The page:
Cyber Fire Staff Resources


This is not a complete list, and it's not even official. See the Staff Policy document (below) for a more thorough discussion: this is just a summary.

Staff is always on

When you are at a Cyber Fire event, you represent the event for the entire duration of the event: even when you're not at the event. We've had a number of experiences where Cyber Fire staff had to step in to help out a participant outside of the event. As a staff member, you are viewed with a degree of authority, and we expect you to live up to that.

Show that you care

Cyber Fire staff should be respectful, courteous, and mindful of others' feelings and needs. If you haven't read the anti-harassment policy, now would be a good time. The sentiment behind this policy is that we want everyone to be kind, and staff should lead by example.

All staff are reporters

We trust you to handle a great deal of situations, but should something arise that you aren't comfortable handling on behalf of the entire event, call in the local event lead. For some issues, like harassment reports, you need to call in the event lead no matter what.

Show up

If you're staff at an event, you need to be at the entire event. If you can't make it to something, you need to get an okay from the event lead. We don't need to know about emergencies.

If you'd like to skip something to visit a local friend, or take a walk on the beach, first think hard about whether this is an appropriate thing to do during an event that your fellow staff are working. If you still think it is, you need to get approval from the local event lead.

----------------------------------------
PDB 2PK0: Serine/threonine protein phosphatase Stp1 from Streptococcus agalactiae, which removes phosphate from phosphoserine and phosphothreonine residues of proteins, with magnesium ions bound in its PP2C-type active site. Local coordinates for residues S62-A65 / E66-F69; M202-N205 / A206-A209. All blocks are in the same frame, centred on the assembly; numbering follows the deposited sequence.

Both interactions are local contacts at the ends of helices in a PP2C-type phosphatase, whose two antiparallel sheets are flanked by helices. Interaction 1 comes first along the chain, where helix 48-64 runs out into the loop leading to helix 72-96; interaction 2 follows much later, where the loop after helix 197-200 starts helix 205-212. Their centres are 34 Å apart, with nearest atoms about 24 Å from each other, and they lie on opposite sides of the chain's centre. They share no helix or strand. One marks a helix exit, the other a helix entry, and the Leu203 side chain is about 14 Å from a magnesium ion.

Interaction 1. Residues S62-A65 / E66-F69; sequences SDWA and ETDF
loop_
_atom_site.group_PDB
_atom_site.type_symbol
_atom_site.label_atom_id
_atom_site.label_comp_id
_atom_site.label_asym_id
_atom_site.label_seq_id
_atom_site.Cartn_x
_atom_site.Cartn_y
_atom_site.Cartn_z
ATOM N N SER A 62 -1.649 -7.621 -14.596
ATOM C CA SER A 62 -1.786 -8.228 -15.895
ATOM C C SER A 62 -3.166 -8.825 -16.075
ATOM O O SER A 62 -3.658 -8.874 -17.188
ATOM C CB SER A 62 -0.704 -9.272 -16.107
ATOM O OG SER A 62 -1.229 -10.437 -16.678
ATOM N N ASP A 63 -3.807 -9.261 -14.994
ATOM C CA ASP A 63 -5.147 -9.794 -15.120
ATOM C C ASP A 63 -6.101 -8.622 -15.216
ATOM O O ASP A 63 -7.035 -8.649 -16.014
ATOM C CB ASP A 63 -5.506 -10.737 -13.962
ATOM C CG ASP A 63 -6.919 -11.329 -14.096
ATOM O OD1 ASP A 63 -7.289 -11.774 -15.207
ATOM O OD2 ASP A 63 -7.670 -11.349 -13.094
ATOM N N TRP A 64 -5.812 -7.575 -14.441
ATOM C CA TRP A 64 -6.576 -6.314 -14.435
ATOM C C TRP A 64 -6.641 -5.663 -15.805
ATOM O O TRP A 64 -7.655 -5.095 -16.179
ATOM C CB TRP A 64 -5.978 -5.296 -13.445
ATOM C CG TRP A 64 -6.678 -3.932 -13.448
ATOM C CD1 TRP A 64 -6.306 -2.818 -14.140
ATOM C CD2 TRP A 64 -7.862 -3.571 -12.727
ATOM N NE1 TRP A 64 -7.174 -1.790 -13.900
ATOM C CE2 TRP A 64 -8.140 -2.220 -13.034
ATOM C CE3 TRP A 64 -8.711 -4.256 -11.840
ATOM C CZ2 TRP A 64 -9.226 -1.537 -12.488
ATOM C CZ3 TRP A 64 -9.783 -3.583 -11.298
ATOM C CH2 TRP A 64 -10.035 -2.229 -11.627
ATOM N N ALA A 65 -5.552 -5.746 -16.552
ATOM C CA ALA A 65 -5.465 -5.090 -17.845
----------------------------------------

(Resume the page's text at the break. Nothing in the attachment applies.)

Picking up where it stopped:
Staff meetings are mandatory

We publish a staff calendar (URL in Mattermost). Events on the staff calendar aren't optional unless the name or description says it's only for certain staff. You are expected to come to meetings on time.

Receptions are mandatory too

You don't have to stay for the whole reception, but you need to be there for at least the first half-hour. Receptions give participants a chance to interact with staff outside the classroom, and give staff a chance to get important feedback in a relaxed environment.

Becoming a Teaching Assistant

Do you love explaining things to people hungry to learn? Have you been through two core classes? You might make a good Teaching Assistant!

We want you on our staff. Becoming Cyber Fire staff is considered part of DOE's training pipeline. If you find yourself coming back to all the classes, and think you can help other people with the same problems you had to fight through, you are a good candidate for a Teaching Assistant.

The role of Teaching Assistant is to help attendees out with any problems they've had, based on your prior experience doing the same work.  We place you in a class, and you work to help attendees absorb material.

The main thing we are looking for in a Teaching Assistant is the ability to relate to people. Technical chops are important, but making a personal connection with attendees and struggling alongside them can mean much more than rattling off the answer. During your first few classes as a Teaching Assistant, we will help you practice Socratic instruction, and show you different approaches to conveying the same idea to different learners.

After a few sessions, you're put into a pool of Teaching Assistants. If you made a favorable impression on an instructor, you'll be asked to attend future events!

Other Staff Resources

You should have access to the following resources. If you don't, you need to pester someone about it.

Google Team Drive

All operational documents live here, including slide presentations, staff policy documents, and all printed material.

Staff Mattermost Channel

You should have been invited to the Cyber Fire Staff channel. This is where important announcements are made, and where we collectively solve problems.

Cyber Fire Gitlab

If you are working on puzzles or the server, you will need access to our Gitlab server.